A newly commissioned US fertilizer plant was experiencing recurring vibration problems with their vertical UAN Solution pump. The VSF vertically suspended pump was removed from service and sent to Hydro for a full inspection and investigation of the vibration source. When the pump was disassembled, it was evident that there were significant problems at the motor bearing and guide bushing locations. These design flaws that were affecting reliable operation of the pump. Continue reading
A major power plant in the United States experienced high vibration and recirculation issues with several ring section (BB4) boiler feed pumps, resulting in multiple catastrophic failures and unplanned outages. This case study details one of the pumps that was shipped to an aftermarket pump service center for a full analysis, troubleshooting, repair plan, rebuild and performance testing.
In combined-cycle plants, the demand for robust, yet expensive, barrel pumps diminished as the industry moved toward less expensive segmental rings pumps. Due to the recent shifts in the power industry, operators often face a shorter mean time between repair (MTBR), internal wear and high vibration issues on newly installed units.
After experiencing numerous boiler feed pump performance and reliability issues at their power plant, the plant owner opted to pursue a comprehensive root cause analysis and repair plan with an aftermarket pump service center in Los Angeles, California. The investigation ultimately revealed a series of underlying issues linked to the performance problems and unexpected pump failures.
Efficiency and reliability are at the forefront of a successful pumping system. As such, unplanned outages can be a detrimental disturbance to the overall operation. In this case, the end user’s high pressure multistage BB5 barrel pump was experiencing severe vibration, unstable performance, and failure in the field leading to unit shutdown.
This particular unit, used in boiler feedwater operations, is critical to the plant’s uptime and throughput. Furthermore, continued failures can cause growing costs due to inevitable maintenance and repairs, often overlooking a long term solution. With each unplanned outage, the plant could face a significant loss in capital.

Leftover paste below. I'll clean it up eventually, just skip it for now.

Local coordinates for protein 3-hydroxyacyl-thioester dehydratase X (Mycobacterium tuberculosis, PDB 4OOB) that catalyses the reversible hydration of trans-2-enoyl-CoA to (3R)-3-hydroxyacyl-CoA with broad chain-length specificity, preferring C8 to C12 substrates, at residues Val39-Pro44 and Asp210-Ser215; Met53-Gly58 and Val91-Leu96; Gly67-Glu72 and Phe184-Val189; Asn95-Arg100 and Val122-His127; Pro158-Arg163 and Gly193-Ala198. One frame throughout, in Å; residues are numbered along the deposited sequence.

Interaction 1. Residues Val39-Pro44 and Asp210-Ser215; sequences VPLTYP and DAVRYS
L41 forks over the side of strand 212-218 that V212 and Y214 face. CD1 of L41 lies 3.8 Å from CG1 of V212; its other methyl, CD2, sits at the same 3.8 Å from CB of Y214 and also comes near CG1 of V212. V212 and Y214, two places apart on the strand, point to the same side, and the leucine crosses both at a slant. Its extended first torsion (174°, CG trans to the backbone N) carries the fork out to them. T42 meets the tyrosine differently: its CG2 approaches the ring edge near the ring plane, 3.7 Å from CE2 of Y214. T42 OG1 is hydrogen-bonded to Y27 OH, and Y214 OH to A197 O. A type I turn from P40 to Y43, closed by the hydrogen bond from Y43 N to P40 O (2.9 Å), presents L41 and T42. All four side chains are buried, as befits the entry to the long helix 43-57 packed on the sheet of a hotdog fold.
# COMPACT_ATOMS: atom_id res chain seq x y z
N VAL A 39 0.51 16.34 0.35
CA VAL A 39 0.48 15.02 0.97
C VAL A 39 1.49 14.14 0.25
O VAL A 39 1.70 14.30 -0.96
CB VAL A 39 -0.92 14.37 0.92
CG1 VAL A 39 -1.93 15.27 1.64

Previously, the pump had been running for six months before experiencing catastrophic failure, requiring a shutdown and removal for further analysis. Initially, the unit’s damaged components were repaired by welding, and the volute was reassembled and installed for use. Upon its installation, the power plant placed the unit back into service but encountered a second emergency shutdown after two months in operation.
HydroTex, a subsidiary of Hydro, Inc., announces the move of its Deer Park operation to a new 33,000 square foot building in La Porte, TX.
The new service center will offer expanded capacity for analysis, engineering, rebuilding and repair services for pump systems and rotating equipment as well as climate controlled storage of pumps and parts.
Located near the busy Houston Ship Channel, the new facility is ideally situated to serve the needs of surrounding industries using pumping equipment of any capacity. To learn more about the new facility or to schedule a shop visit, please contact HydroTex.
Seal upgrade and pump repair in the U.S. midwest boost efficiency and reliability with minimal downtime.
Written by: Ken Babusiak, John Ciffone
Publisher: Pumps & Systems / November 2016
Mechanical seals on pumps in the oil and gas industry often need to be upgraded to meet more stringent standards, such as tighter emissions regulations. More advanced seals also offer companies increased efficiency and reliability.
Older pumps, however, sometimes need to be modified to accommodate these enhancements because the newer parts may not be the same size and shape as the ones they are replacing. In these cases, a parts supplier can partner with an aftermarket engineering firm to come up with a long-term plan for revitalizing older pumps. The refurbished pumps can offer benefits including direct cost savings and a reduction in repair and maintenance.
An Upgrade Plan Emerges
In 2011, a field service engineer was at a pipeline station for service when a technician informed him that the company was considering overhauling all of its pumps as preventive maintenance. The company planned to investigate the possibility of upgrading mechanical seals.
The field service engineer and his team decided to analyze all of the user’s pumping stations from Illinois to Iowa—about 500 miles of pipeline. Every field service engineer who worked on the pipeline met in Cedar Rapids, Iowa, where a regional engineer led a meeting about what would be the best technology solution for this user.
The team decided to replace the existing single mechanical seals with a mechanical seal developed specifically for single-seal installations and designed to attain maximum achievable controllable technology (MACT) compliance in light hydrocarbons and other volatile organic compounds (VOCs).
The field service engineers provided information on the pumps in their area, the seal data and the coupling information. All of the pumps would require minor modifications to accommodate these new seals. The team collated information about the pumps and wrote the necessary engineering projects for the preliminary drawings. Once the drawings were approved and finalized, the pumps were sent to a pump repair and service provider to be upgraded to accept the higher-technology seal.